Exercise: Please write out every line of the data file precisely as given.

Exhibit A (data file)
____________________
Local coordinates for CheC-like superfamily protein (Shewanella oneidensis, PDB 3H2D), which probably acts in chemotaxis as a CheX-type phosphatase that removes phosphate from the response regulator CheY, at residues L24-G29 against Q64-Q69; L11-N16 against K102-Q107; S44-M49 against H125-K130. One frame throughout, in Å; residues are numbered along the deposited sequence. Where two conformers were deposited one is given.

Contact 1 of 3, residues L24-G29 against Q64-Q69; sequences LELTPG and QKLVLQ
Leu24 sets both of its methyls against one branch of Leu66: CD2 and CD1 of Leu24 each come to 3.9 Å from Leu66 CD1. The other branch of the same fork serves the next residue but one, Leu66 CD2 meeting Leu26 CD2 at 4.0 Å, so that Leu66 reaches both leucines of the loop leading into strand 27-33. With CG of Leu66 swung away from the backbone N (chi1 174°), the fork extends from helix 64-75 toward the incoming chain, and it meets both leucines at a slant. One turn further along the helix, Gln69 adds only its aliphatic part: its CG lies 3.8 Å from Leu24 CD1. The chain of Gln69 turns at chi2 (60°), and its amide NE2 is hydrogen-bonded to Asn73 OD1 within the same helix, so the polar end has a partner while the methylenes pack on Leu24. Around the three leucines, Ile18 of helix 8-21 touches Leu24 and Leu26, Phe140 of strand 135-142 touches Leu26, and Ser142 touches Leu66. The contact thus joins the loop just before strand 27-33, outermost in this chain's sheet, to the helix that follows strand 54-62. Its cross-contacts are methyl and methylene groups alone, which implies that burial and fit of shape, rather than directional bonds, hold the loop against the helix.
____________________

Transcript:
Local coordinates for CheC-like superfamily protein (Shewanella oneidensis, PDB 3H2D), which probably acts in chemotaxis as a CheX-type phosphatase that removes phosphate from the response regulator CheY, at residues L24-G29 against Q64-Q69; L11-N16 against K102-Q107; S44-M49 against H125-K130. One frame throughout, in Å; residues are numbered along the deposited sequence. Where two conformers were deposited one is given.

Contact 1 of 3, residues L24-G29 against Q64-Q69; sequences LELTPG and QKLVLQ
Leu24 sets both of its methyls against one branch of Leu66: CD2 and CD1 of Leu24 each come to 3.9 Å from Leu66 CD1. The other branch of the same fork serves the next residue but one, Leu66 CD2 meeting Leu26 CD2 at 4.0 Å, so that Leu66 reaches both leucines of the loop leading into strand 27-33. With CG of Leu66 swung away from the backbone N (chi1 174°), the fork extends from helix 64-75 toward the incoming chain, and it meets both leucines at a slant. One turn further along the helix, Gln69 adds only its aliphatic part: its CG lies 3.8 Å from Leu24 CD1. The chain of Gln69 turns at chi2 (60°), and its amide NE2 is hydrogen-bonded to Asn73 OD1 within the same helix, so the polar end has a partner while the methylenes pack on Leu24. Around the three leucines, Ile18 of helix 8-21 touches Leu24 and Leu26, Phe140 of strand 135-142 touches Leu26, and Ser142 touches Leu66. The contact thus joins the loop just before strand 27-33, outermost in this chain's sheet, to the helix that follows strand 54-62. Its cross-contacts are methyl and methylene groups alone, which implies that burial and fit of shape, rather than directional bonds, hold the loop against the helix.